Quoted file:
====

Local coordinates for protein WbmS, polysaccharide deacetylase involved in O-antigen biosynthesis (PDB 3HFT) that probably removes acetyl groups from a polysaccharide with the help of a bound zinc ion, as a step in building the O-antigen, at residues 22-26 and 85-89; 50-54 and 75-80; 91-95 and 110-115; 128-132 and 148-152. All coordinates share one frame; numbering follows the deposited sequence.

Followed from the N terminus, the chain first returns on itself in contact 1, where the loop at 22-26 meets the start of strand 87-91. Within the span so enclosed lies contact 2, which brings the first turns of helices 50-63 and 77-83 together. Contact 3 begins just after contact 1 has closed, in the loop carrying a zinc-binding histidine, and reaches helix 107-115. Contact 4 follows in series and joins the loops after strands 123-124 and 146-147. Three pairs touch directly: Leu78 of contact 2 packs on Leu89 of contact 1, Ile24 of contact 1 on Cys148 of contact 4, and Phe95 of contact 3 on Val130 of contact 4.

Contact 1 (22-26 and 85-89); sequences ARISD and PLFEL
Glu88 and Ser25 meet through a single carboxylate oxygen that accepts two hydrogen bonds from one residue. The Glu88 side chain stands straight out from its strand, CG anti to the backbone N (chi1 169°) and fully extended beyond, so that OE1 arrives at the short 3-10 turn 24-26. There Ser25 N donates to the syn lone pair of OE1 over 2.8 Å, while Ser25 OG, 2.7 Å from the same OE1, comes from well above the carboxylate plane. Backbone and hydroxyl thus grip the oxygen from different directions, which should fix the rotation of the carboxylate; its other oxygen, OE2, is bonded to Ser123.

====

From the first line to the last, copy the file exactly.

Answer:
Local coordinates for protein WbmS, polysaccharide deacetylase involved in O-antigen biosynthesis (PDB 3HFT) that probably removes acetyl groups from a polysaccharide with the help of a bound zinc ion, as a step in building the O-antigen, at residues 22-26 and 85-89; 50-54 and 75-80; 91-95 and 110-115; 128-132 and 148-152. All coordinates share one frame; numbering follows the deposited sequence.

Followed from the N terminus, the chain first returns on itself in contact 1, where the loop at 22-26 meets the start of strand 87-91. Within the span so enclosed lies contact 2, which brings the first turns of helices 50-63 and 77-83 together. Contact 3 begins just after contact 1 has closed, in the loop carrying a zinc-binding histidine, and reaches helix 107-115. Contact 4 follows in series and joins the loops after strands 123-124 and 146-147. Three pairs touch directly: Leu78 of contact 2 packs on Leu89 of contact 1, Ile24 of contact 1 on Cys148 of contact 4, and Phe95 of contact 3 on Val130 of contact 4.

Contact 1 (22-26 and 85-89); sequences ARISD and PLFEL
Glu88 and Ser25 meet through a single carboxylate oxygen that accepts two hydrogen bonds from one residue. The Glu88 side chain stands straight out from its strand, CG anti to the backbone N (chi1 169°) and fully extended beyond, so that OE1 arrives at the short 3-10 turn 24-26. There Ser25 N donates to the syn lone pair of OE1 over 2.8 Å, while Ser25 OG, 2.7 Å from the same OE1, comes from well above the carboxylate plane. Backbone and hydroxyl thus grip the oxygen from different directions, which should fix the rotation of the carboxylate; its other oxygen, OE2, is bonded to Ser123.